The brain is an all-important organ that is responsible for controlling voluntary and involuntary bodily functions. Most patients fully recover from traumatic brain injuries (TBIs) that cause short-term disruptions to the brain’s ability to properly function. Some, however, suffer severe TBIs with long-term effects that last for months, years or life.
Loss of Motor Skills
The brain controls the body’s motor system, mostly using the frontal lobes. It sends outputs for coordinating movements through the spinal cord to move specific muscles. If a certain part of the brain gets injured and can no longer function the way it should, this can affect the victim’s motor function and fine motor skills.
Some of the long-term physical effects of a traumatic brain injury may include difficulty walking, standing, jumping, holding heavy items, balancing, coordinating complex movements and writing. Although physical therapy and rehabilitation can help, with severe traumatic brain injuries, the impact on the victim’s motor skills can be permanent.
A TBI can impact the sensory and perceptual parts of the brain, leading to long-term changes in hearing, vision and sensation. A severe brain injury can result in hearing problems such as chronic tinnitus, diminished hearing or increased sensitivity to sounds. It can also cause long-term blurred vision, involuntary eye movements and loss of vision. Some patients also note trouble with touch, such as difficulty perceiving temperature and mixing up touch and pressure.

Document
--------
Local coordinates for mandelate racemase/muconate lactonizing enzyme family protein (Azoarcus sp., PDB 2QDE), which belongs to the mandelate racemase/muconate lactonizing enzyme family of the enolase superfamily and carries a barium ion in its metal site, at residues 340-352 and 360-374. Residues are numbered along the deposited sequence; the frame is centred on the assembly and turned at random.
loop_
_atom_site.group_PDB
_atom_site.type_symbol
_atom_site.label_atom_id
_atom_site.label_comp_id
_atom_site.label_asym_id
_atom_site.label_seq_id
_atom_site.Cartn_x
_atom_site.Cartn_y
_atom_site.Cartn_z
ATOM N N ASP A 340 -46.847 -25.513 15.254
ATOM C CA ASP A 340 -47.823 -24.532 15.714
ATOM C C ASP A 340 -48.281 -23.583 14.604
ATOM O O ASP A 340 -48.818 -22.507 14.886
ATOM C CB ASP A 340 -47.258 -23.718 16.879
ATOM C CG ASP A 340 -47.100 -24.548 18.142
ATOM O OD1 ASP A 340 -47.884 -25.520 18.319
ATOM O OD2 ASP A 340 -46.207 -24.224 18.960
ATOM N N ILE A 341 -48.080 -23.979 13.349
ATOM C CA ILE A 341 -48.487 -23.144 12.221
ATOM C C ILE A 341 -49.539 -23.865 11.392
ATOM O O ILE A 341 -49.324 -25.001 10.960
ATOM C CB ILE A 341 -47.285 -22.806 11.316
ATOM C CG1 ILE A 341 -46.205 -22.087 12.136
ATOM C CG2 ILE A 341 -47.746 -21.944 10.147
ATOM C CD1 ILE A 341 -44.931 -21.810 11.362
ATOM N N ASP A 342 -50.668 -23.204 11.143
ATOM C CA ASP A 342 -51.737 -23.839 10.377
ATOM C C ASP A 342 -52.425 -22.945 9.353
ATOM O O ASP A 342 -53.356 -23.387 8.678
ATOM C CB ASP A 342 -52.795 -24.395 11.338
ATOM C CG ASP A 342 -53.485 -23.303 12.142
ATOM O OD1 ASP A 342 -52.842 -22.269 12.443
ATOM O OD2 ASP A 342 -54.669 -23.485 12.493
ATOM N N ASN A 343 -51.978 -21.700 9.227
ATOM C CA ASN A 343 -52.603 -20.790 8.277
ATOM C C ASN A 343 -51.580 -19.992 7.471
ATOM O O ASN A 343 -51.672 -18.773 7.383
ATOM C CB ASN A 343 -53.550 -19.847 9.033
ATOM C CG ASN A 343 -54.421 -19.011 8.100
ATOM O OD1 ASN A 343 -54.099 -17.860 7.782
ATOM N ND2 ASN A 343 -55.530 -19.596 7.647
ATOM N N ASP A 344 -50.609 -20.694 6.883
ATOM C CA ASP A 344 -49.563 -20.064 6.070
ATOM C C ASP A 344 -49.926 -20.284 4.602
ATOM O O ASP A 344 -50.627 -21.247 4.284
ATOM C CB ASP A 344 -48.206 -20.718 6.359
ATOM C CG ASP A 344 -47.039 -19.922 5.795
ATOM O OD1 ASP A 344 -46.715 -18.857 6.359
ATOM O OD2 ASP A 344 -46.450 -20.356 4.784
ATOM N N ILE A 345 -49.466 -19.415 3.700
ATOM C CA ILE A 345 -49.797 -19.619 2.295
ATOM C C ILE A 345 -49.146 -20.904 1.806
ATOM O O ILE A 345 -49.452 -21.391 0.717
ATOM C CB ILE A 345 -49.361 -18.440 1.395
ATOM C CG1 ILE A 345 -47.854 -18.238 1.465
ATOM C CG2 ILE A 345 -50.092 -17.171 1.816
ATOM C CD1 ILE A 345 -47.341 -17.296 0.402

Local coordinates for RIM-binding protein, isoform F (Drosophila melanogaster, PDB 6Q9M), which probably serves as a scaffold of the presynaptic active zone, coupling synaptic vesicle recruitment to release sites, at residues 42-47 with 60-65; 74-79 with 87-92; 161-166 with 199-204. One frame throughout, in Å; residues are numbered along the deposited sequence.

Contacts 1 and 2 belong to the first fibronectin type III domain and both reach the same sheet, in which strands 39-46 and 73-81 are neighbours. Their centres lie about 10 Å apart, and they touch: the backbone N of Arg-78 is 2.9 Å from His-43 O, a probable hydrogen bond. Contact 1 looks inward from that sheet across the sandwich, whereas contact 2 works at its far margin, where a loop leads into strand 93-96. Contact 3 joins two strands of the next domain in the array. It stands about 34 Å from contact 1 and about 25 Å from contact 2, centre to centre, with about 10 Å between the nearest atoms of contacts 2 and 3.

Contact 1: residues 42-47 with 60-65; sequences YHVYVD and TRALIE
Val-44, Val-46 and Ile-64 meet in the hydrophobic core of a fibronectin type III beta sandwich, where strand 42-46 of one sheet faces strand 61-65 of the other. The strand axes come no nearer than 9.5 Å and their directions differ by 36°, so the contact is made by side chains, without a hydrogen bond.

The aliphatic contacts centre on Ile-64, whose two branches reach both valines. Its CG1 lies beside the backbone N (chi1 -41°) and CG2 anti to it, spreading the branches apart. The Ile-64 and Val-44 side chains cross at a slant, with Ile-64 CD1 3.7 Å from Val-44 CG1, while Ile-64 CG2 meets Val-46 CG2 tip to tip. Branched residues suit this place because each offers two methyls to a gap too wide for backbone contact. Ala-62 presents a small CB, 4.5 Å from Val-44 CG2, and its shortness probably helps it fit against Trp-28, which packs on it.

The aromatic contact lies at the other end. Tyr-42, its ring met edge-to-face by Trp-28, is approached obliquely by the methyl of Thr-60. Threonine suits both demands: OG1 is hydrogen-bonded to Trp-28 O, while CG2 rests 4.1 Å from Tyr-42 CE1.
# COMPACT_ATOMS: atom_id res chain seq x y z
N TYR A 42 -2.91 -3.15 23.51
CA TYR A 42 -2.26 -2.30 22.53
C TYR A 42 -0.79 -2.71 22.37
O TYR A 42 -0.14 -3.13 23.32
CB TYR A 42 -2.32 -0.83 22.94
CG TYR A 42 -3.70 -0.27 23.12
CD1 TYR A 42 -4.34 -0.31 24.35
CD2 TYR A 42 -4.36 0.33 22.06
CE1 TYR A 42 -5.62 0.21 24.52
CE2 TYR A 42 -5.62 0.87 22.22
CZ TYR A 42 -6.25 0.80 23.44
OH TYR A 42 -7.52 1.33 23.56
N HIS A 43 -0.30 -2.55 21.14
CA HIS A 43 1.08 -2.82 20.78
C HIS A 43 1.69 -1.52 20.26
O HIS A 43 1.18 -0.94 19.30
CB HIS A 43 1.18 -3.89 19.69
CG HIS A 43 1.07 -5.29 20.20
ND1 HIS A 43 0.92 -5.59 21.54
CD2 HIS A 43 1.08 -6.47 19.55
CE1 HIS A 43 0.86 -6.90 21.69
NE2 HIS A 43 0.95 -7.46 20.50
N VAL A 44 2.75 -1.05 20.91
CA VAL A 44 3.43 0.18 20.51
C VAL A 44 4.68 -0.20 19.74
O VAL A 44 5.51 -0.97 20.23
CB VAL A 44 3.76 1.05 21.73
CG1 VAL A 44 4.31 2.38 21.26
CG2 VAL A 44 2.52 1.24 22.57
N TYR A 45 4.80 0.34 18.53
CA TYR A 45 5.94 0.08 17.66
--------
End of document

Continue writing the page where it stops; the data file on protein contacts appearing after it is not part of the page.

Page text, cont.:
Damage to any part of the brain can result in long-term cognitive challenges. Some patients are able to restore their cognitive abilities over time with exercises, treatments and therapies. Others, however, suffer long-lasting cognitive problems, such as:
- Confusion or disorientation
- Memory loss
- Difficulty thinking or problem-solving
- Trouble with math or reading
- Problems with comprehension
- Lack of attention span
- Trouble concentrating
- Problems with motivation
- Impaired reasoning
- Impaired empathy towards others
The cognitive effects of a traumatic brain injury can make it difficult or impossible for a victim to return to his or her normal life. The victim may have to receive training for a different type of career, for example, or may struggle in school.
If the part of the brain in charge of speech and language (the left hemisphere) gets injured, it can impact the victim’s ability to articulate ideas and correctly use language to communicate. The victim may also have physical trouble using the tongue and throat, leading to difficulty talking and swallowing. These issues can reduce a victim’s quality of life by blocking the ability to communicate.
Personality or Behavioral Changes
Many patients with serious brain injuries report changes in their moods, personalities and behaviors. This is because the limbic system of the brain governs emotions, thoughts and feelings. Changes to how the brain works after a serious injury can lead to long-term alterations in how the victim acts and behaves. The victim may be more prone to outbursts, anger or irritability after a TBI, for example.
Increased Risk of Certain Medical Conditions
Studies have shown that suffering a brain injury puts a patient at an increased risk of developing certain medical and mental health conditions later in life. Even if the victim appears to have fully recovered physically from the TBI, he or she can remain vulnerable to mental health disorders for decades. These may include:
- Psychiatric disorders
- Depression and anxiety
- Second-impact syndrome
- Brain diseases
- Alzheimer’s disease
- Chronic traumatic encephalopathy (CTE)
It is not always possible to recover from a traumatic brain injury. Many victims experience long-lasting or chronic effects that significantly interfere with their lives. If you or a loved one suffered a brain injury in an accident in Dallas, do not hesitate to contact an attorney for legal advice on how to fight for justice and financial compensation.